Environmentally Friendly Water Bottles Become The New Norm

Sam Weisiger and Regan Wheatley

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  Attempting to avoid the unpredictable cleanliness of school water fountains, more and more students are beginning to bring their own water bottles to school. Hydro Flask, a Bend, Oregon based company, seems to be the water bottle choice of SVHS students.

  Looking around the campus, the colorful Hydro Flasks are dominant. In a Dragon’s Tale survey done to determine the popularity of Hydro Flasks at the high school, 90.2% of the 51 students interviewed use a reusable water bottle. Of those 90.2%, 54.3% of students use Hydro Flasks.

  To stand out from the numerous other water bottles on campus, many students have decorated theirs with stickers and paint as a form of self-expression. Junior Jenna Randuch’s Hydro Flask is painted with a jeep alongside the coast of California. Randuch’s bottle represents her “love of driving on the PCH.” Not only does Hydro Flask become a symbol for growing popularity, but now it’s come to represent a part of the owner.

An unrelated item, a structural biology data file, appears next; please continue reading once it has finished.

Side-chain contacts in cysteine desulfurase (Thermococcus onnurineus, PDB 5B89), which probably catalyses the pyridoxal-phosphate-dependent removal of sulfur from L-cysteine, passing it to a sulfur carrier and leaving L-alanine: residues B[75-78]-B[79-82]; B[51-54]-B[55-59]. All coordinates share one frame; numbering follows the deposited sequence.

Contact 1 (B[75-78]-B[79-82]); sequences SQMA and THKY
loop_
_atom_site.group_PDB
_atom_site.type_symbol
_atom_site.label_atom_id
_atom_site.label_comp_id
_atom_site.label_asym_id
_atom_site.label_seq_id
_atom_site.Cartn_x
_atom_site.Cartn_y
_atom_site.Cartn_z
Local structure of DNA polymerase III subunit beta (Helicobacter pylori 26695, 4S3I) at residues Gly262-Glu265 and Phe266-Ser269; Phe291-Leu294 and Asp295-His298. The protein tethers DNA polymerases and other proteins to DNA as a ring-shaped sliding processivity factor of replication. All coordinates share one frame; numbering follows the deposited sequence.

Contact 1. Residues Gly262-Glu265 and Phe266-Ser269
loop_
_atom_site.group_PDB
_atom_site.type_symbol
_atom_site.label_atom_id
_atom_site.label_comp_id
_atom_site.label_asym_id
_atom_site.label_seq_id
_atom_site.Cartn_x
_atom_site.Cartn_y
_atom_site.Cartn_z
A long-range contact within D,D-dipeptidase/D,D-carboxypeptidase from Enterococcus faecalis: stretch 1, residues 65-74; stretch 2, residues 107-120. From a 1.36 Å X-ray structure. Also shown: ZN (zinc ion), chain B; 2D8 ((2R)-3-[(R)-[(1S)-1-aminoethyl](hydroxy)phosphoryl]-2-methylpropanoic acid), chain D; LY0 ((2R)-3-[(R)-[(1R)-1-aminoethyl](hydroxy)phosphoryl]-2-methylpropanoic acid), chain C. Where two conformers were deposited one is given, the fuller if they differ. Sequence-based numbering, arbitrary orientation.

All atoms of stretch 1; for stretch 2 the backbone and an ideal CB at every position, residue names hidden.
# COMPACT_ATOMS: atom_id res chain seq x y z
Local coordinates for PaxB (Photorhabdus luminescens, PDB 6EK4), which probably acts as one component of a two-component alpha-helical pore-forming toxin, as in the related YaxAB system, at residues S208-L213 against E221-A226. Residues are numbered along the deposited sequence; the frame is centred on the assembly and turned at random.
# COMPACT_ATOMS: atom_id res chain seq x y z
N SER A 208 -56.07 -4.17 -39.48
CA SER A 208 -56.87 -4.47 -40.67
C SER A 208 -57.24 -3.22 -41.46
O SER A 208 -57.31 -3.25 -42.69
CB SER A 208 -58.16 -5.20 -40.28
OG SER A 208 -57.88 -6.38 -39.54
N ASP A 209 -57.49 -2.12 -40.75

The popularity is not hard to recognize. Whether or not the bottle is visible, the loud sound that erupts from a fallen Hydro Flask is a pain shared by many. Despite not personally owning a Hydro Flask, sophomore Laura Avila-Vega “get[s] worried for other people, because they might dent their water bottle!”

  In the bigger scheme of things, the popularity of Hydro Flasks creates an environmentally friendly atmosphere. According to Penn State University, with the use of one reusable water bottle, 217 plastic ones will be saved from going to the landfill annually. Paired with a new water fountain that allows students to easily fill up water bottles, Hydro Flasks and other reusable water bottles can help save the environment from the dangers of plastic water bottles.